Does Cutting Bamboo Down Kill It?

Just cutting bamboo down is similar to mowing your lawn. The root mass is still intact and will promptly send water and nutrients into the underground rhizomes to create a spurt of new growth. If you cut it down and consistently cut back new shoots the minute they appear, you might eventually be able to exhaust food reserves in the roots, which may then kill the clump.

Can I Kill Bamboo with Bleach?

There is little research on killing bamboo with bleach (sodium hypochlorite), but common household bleach is used as a general weed killer by some gardeners. It is most likely to be effective if you use it full strength. Cut the bamboo culm to the ground and spray or paint the bleach over the open end immediately, just as you would with an herbicide.

Can I Dig Out Bamboo with a Backhoe?

If you are dealing with a large stand of bamboo, you must nearly always use something like a backhoe to dig it out – it’s simply too big a job to do it by hand. Make sure you have a qualified operator or know how to do it yourself. In suburban areas, you might need a permit. Always confirm the placement of electric, water and gas lines prior to digging.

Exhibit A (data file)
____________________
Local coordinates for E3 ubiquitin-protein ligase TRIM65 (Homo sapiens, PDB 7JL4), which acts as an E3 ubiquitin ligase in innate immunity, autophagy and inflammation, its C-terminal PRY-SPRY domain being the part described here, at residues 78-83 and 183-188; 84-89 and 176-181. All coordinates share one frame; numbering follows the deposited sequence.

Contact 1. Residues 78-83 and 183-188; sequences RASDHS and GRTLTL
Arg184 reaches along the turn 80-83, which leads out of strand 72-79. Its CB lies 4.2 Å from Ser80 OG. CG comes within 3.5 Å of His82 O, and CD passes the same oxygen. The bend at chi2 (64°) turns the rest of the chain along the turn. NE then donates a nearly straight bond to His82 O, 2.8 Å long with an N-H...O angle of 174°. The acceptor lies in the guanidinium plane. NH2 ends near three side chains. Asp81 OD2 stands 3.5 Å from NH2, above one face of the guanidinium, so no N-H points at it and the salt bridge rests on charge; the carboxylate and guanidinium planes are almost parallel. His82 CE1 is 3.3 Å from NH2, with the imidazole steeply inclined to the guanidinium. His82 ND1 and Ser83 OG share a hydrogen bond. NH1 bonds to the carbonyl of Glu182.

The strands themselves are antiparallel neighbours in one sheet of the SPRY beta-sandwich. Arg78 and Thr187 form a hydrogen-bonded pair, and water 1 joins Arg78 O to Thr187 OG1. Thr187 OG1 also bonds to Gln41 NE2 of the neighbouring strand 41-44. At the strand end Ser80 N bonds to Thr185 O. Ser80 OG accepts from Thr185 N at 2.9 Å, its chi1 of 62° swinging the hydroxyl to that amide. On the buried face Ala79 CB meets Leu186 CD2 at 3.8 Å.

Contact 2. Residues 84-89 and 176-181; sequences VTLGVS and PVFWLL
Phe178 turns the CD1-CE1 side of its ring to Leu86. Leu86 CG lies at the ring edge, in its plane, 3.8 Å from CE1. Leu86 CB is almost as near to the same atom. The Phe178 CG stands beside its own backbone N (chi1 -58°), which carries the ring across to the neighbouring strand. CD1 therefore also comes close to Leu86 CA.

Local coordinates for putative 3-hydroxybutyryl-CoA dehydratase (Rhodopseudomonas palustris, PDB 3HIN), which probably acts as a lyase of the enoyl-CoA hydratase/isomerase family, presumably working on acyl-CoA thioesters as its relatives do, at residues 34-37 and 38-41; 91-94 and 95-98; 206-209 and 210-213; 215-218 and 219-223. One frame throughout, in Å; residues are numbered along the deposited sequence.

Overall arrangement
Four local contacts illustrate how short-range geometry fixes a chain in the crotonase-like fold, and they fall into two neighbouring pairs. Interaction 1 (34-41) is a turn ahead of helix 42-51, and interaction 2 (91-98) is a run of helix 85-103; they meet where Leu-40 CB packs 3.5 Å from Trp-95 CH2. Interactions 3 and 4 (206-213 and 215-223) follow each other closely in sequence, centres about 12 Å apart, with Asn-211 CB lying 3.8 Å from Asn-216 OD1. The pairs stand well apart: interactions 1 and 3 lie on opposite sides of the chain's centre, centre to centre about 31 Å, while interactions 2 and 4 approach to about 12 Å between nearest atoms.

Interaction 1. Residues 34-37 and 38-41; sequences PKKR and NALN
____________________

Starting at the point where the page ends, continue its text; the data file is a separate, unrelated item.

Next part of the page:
Can I Kill Bamboo with Organic Methods?

Combination methods are most likely to be effective in killing bamboo. The organic methods mentioned above can be used in combination for best effect. For example, cut the bamboo to the ground, spray with bleach or acetic acid, and smother with a tarp. Once the clump is damaged or dying, dig it out by hand or machine – ideally, you should sift the soil.

Will Any Animals Eat Bamboo?

Controlling fast-growing plants by allowing animals to graze or eat them is a common practice around the world. The animals that will eat bamboo include pandas, bamboo lemurs and bamboo rats, which eat only bamboo. Chimpanzees, gorillas and elephants will eat the young bamboo shoots (as do humans). Animals like cows, horses, sheep and goats will not graze on bamboo leaves or shoots.

Can I Kill Bamboo by Overwatering?

If you have bamboo in a pot or container, overwatering is actually one of the most common ways to kill it. Bamboo planted in the garden is a different story. Just running water continuously over a clump won’t have an effect. In order to kill a bamboo planted outdoors, you would have to be able to submerge the roots and keep them underwater for a couple of weeks at least.

Text: Garden.eco